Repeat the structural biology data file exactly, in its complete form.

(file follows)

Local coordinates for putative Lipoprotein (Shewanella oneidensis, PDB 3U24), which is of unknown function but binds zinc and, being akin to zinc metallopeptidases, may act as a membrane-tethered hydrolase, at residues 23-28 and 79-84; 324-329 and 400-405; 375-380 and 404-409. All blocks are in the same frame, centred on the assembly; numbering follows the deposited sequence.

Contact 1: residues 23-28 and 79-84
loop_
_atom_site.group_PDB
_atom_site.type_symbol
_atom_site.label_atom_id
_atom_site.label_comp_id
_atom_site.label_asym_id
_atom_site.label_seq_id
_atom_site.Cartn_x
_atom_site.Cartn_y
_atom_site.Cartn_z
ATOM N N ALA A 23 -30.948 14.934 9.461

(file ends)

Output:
Local coordinates for putative Lipoprotein (Shewanella oneidensis, PDB 3U24), which is of unknown function but binds zinc and, being akin to zinc metallopeptidases, may act as a membrane-tethered hydrolase, at residues 23-28 and 79-84; 324-329 and 400-405; 375-380 and 404-409. All blocks are in the same frame, centred on the assembly; numbering follows the deposited sequence.

Contact 1: residues 23-28 and 79-84
loop_
_atom_site.group_PDB
_atom_site.type_symbol
_atom_site.label_atom_id
_atom_site.label_comp_id
_atom_site.label_asym_id
_atom_site.label_seq_id
_atom_site.Cartn_x
_atom_site.Cartn_y
_atom_site.Cartn_z
ATOM N N ALA A 23 -30.948 14.934 9.461